Further complicating oversight of culturally or environmentally sensitive areas is that a tract of land in North Dakota can have separate owners, above and below ground. Surface owners are typically trumped by mineral owners who are allowed to access the land for exploration under state law.
"Mineral owners in this state can develop their minerals," said Goehring, of the Industrial Commission. "We just have to address concerns and minimize those impacts."
Goehring said some examples include requiring companies to build roads or place wells in the least intrusive areas possible, or even requiring companies to paint tanks and other equipment so that it blends with the landscape.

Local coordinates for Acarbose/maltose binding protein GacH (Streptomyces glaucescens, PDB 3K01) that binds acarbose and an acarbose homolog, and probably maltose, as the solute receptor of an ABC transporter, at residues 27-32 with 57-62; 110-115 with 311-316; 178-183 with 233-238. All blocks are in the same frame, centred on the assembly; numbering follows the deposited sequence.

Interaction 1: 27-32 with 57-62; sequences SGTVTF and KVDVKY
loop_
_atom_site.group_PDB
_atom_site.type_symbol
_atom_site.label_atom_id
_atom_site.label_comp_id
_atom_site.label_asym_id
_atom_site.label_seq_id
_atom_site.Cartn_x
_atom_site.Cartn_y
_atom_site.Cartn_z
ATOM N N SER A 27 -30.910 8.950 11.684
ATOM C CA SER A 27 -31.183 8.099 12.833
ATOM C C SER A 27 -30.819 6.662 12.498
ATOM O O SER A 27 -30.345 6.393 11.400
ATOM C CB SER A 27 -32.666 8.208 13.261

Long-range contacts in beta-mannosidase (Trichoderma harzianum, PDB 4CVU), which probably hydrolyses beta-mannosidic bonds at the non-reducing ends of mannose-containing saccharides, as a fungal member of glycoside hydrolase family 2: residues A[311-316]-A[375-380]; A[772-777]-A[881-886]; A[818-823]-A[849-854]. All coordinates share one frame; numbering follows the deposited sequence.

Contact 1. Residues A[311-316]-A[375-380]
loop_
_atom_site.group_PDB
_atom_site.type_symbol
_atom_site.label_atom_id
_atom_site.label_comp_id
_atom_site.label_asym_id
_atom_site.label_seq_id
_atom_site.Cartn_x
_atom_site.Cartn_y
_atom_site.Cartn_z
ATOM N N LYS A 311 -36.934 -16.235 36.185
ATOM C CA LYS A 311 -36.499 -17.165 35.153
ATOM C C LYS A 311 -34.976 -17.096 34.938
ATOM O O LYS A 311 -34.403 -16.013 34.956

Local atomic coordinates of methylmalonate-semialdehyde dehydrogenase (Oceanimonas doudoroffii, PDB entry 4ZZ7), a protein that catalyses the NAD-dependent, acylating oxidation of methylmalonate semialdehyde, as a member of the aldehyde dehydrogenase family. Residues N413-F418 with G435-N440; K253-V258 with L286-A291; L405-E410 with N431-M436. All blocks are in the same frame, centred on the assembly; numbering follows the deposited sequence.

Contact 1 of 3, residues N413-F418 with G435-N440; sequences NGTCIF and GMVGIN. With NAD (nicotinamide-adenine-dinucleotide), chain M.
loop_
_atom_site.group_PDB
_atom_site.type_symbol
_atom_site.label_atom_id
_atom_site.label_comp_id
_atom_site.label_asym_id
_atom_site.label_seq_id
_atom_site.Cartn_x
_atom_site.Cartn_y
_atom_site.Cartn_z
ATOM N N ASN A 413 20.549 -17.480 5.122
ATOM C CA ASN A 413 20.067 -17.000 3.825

Stenehjem said he often vacations in western North Dakota and has done so as late as last weekend. He already has visited many of the identified sites and intends to look at more of them in the coming weeks.
Of particular concern, he said, is the issue of natural gas flaring in western North Dakota, where about 30 percent of the state's gas production is being burned off or "flared" because development of the pipelines and processing facilities needed to handle it has not kept pace with production.
"We've done a lot but we need to do more," Stenehjem said.
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